Why GoldieBlox Really Isn’t Breaking Gender Stereotypes

I first heard about GoldieBlox when they were at the Kickstarter fundraising stage.

As a woman working in Science and Technology, I have experienced first hand the kind of chauvinism in the classroom and workplace that pushes many brilliant female minds away. I was very much willing to embrace the idea of the clever Miss Goldie and her Blox, because I’ll support anything that helps children develop their spatial thinking skills.

I also liked the idea of a toy that wasn’t born out of the lazy notion that girls’ toys must focus on looks and fashion in order to be successful.

But as Goldie seeks to establish herself in the marketplace, is her marketing team missing the point?

Sarah Orsborn thinks so:

GoldieBlox bothers me because they perpetuate the harmful gender binaries in toys and products for children rather than shattering them, and they also perpetuate the false opposition our culture sets up between “beauty” and “brains.”

Read the full story on xoJane here: GoldieBlox’s “First Action Figure For Girls” Is Less Revolutionary Than It Seems.

Toronto’s Anti Littering campaign is brilliant!

Toronto’s Anti Littering campaign is brilliant!

I’ve never understood the desire to litter.

If there are no garbage bins around, I’d rather hold my stuff in my (oversized) bag than toss it on the ground.

Even as a child it struck me as inconsiderate. I mean, what’s the plan? It can’t stay there forever, so you have to intend for someone else to pick it up right?

My mama would slap you upside the head if you tried that at her house. And clearly your mama should have too.

None of this “I’m creating jobs for other people! What will the DEWD/URP/CEPEP people do?”. That’s crap and you know it.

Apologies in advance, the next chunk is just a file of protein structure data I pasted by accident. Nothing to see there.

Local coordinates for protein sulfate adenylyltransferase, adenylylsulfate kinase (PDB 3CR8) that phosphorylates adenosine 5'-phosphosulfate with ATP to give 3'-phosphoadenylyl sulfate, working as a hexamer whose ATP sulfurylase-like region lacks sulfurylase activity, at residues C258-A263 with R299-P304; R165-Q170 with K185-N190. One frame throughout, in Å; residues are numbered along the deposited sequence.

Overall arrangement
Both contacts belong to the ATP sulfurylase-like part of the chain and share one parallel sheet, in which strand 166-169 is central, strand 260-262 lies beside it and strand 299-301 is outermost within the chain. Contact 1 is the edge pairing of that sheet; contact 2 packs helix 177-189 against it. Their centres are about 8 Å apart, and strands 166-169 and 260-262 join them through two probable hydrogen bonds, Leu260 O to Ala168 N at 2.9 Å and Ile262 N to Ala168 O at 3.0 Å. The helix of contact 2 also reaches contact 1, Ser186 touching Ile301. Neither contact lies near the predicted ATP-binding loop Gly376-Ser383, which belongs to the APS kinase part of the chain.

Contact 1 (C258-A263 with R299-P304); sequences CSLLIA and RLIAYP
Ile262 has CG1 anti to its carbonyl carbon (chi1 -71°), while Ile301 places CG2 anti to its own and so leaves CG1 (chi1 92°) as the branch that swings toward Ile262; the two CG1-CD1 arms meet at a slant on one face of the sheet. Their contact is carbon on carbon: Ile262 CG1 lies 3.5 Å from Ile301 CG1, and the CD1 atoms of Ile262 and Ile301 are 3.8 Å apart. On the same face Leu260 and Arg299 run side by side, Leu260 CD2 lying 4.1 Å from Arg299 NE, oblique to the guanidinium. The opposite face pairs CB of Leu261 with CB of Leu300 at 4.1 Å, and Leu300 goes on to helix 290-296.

And the city of Toronto isn’t afraid to to tell you what we’re secretly thinking of you…

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Ebola – How Worried Should You Really Be?

Ebola – How Worried Should You Really Be?

2014 seems to have seen more Ebola infections and deaths than any other year in the past. As a mother, and a citizen of a country which allows visa-free entry to some affected African nations, how worried should I really be?

That’s the question I asked myself when news broke of the infection and subsequent death of one of Sierra Leone’s leading infectious disease doctors, at the hands of Ebola.

I’ve closely followed the events that came afterward, and I’ve done my own research.

Now I’m sharing it with you.

What is Ebola?

Ebola is a virus.It first appeared in Africa in 1976 and has a high fatality rate. According to the WHO, it is responsible for the deaths of about 2000 people between 1976 and 2012.

Outbreaks typically begin in wildlife – the natural host is the fruit bat. The virus is transmitted from animal to human by handling or ingesting infected wildlife, and human to human via bodily fluid exchange (saliva, blood, semen, etc).

Upon identifying Ebola infection, patients must be quarantined to control the spread of the disease. “Treatment” is typically supportive care, although some drug therapies are in development.

Patients are contagious once they begin showing symptoms of the virus (fever, vomiting, diarrhea, muscle aches). Male patients who recover from Ebola can still transmit the disease via semen for up to 2 months after recovery.

Is the fatality rate really 90%?

There are different strains of the Ebola virus. According to the CDC the fatality rate ranges between 50% and 90%.

The current strain is said to have a fatality rate of about 60% (932 deaths from 1711 cases as at the time of writing.

Is this like the movie Outbreak?